GT Voice: Global chip race highlights anxiety over tech hegemony
Published: Jun 21, 2021 09:03 PM
An employee checks a printed circuit board containing integrated circuit microchips at CSI Electronic Manufacturing Services Ltd. in Witham, the UK, on April 28, 2021. Photo: VCG

An employee checks a printed circuit board containing integrated circuit microchips at CSI Electronic Manufacturing Services Ltd. in Witham, the UK, on April 28, 2021. Photo: VCG


Against the backdrop of a global chip shortage that is stifling the automotive and electronics industries, governments around the world are actively joining the new innovation race for developing cutting-edge semiconductor technologies. Among these, the UK appears to be the latest participant.

UK Prime Minister Boris Johnson has set out plans to establish a new National Science and Technology Council and a new Office for Science and Technology Strategy, part of the effort to build the country into a "science superpower," according to a press release published on Monday by the prime minister's office. The government also plans to invest 14.9 billion pounds ($10.7 billion) in research and development in 2021-22.

As major economies such as the EU, China, Japan and South Korea have successively released plans to enhance spending in the semiconductor sector, observers believe chip-related technology will also become an indispensable part of the UK's investment in building its own technology ecosystem.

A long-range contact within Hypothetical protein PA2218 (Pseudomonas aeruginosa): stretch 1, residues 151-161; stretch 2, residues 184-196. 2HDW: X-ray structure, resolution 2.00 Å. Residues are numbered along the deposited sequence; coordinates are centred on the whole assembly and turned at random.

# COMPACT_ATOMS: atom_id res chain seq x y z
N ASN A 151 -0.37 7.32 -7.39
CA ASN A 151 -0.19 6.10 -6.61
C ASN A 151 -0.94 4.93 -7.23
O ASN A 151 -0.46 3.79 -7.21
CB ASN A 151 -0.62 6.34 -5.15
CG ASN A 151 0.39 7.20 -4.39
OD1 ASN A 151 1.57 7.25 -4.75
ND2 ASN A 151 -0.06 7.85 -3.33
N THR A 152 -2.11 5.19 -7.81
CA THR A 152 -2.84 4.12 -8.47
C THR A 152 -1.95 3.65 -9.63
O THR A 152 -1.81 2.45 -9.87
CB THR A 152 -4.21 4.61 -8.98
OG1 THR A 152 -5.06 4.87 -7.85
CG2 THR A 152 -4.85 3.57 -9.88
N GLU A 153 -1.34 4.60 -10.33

However, it should be noted that significant investment may be only one aspect of building a technological superpower. What the world really needs now is the science superpower that is able to re-establish international rules and eliminate hegemony in key scientific and technological areas.

At a time when governments are racing to develop their own semiconductor production to reduce dependence on the current global supply chain, how to cooperate to restore market order and crack down on hegemonism are key questions the UK should be reflecting upon.

Take the chip industry as an example. The US power play that recklessly cut Chinese technology companies off the supply chain has made countries extremely cautious about decisions that could aggravate technological monopoly of other countries and put their domestic companies at a disadvantage.

The UK government in April issued a public interest intervention notice on Nvidia's proposed $40 billion takeover of British chip designer Arm, followed by formal investigation and assessment into the deal by UK competition watchdog. Nvidia in June also applied to Chinese regulators to review the transaction.

So far, no regulator around the world has given any positive signal on the deal, an indication of the cautious attitude shared by governments when it comes to the development of their chip-related industries and risks of technological monopoly and hegemony.

To a certain extent, the timing of the proposed deal, amid the US pursuit of a so-called tech decoupling from China, is awkward for Nvidia. The importance of Arm's neutrality goes without saying. Arm controls the world's most widely-used CPU instruction set architecture, and chips based on Arm architecture are used in the world's most smartphones and smart devices. The prudence in avoiding technological hegemony has made the acquisition more difficult under the current circumstances.

Fundamentally speaking, how to avoid malicious competition and hegemony in crucial tech industries is something the world needs to think about. The UK especially needs to give it a think if it wants to become a technological superpower.

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